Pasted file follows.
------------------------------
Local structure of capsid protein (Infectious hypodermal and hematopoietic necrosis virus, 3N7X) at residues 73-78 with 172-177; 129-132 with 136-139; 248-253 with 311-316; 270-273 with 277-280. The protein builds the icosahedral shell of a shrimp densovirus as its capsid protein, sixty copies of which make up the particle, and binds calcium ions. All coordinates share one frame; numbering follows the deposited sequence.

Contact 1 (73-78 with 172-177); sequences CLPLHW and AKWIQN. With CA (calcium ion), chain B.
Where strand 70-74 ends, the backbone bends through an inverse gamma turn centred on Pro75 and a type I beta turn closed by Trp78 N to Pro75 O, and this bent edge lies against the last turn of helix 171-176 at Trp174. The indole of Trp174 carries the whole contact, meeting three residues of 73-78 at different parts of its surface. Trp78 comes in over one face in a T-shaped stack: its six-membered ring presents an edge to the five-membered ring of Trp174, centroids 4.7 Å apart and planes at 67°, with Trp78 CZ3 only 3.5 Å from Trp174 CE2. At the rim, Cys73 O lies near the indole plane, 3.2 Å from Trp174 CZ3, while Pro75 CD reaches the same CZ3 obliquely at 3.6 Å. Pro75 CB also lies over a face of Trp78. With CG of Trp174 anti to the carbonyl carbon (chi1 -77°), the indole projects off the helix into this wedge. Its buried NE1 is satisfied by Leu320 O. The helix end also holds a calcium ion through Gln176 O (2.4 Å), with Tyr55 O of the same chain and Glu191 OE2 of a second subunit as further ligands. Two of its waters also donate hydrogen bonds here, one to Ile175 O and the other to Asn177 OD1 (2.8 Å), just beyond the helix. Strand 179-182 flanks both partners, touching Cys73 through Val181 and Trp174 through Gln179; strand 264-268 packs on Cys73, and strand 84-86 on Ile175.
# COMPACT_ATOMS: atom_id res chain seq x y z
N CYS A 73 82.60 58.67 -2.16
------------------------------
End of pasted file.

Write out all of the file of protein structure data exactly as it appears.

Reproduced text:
Local structure of capsid protein (Infectious hypodermal and hematopoietic necrosis virus, 3N7X) at residues 73-78 with 172-177; 129-132 with 136-139; 248-253 with 311-316; 270-273 with 277-280. The protein builds the icosahedral shell of a shrimp densovirus as its capsid protein, sixty copies of which make up the particle, and binds calcium ions. All coordinates share one frame; numbering follows the deposited sequence.

Contact 1 (73-78 with 172-177); sequences CLPLHW and AKWIQN. With CA (calcium ion), chain B.
Where strand 70-74 ends, the backbone bends through an inverse gamma turn centred on Pro75 and a type I beta turn closed by Trp78 N to Pro75 O, and this bent edge lies against the last turn of helix 171-176 at Trp174. The indole of Trp174 carries the whole contact, meeting three residues of 73-78 at different parts of its surface. Trp78 comes in over one face in a T-shaped stack: its six-membered ring presents an edge to the five-membered ring of Trp174, centroids 4.7 Å apart and planes at 67°, with Trp78 CZ3 only 3.5 Å from Trp174 CE2. At the rim, Cys73 O lies near the indole plane, 3.2 Å from Trp174 CZ3, while Pro75 CD reaches the same CZ3 obliquely at 3.6 Å. Pro75 CB also lies over a face of Trp78. With CG of Trp174 anti to the carbonyl carbon (chi1 -77°), the indole projects off the helix into this wedge. Its buried NE1 is satisfied by Leu320 O. The helix end also holds a calcium ion through Gln176 O (2.4 Å), with Tyr55 O of the same chain and Glu191 OE2 of a second subunit as further ligands. Two of its waters also donate hydrogen bonds here, one to Ile175 O and the other to Asn177 OD1 (2.8 Å), just beyond the helix. Strand 179-182 flanks both partners, touching Cys73 through Val181 and Trp174 through Gln179; strand 264-268 packs on Cys73, and strand 84-86 on Ile175.
# COMPACT_ATOMS: atom_id res chain seq x y z
N CYS A 73 82.60 58.67 -2.16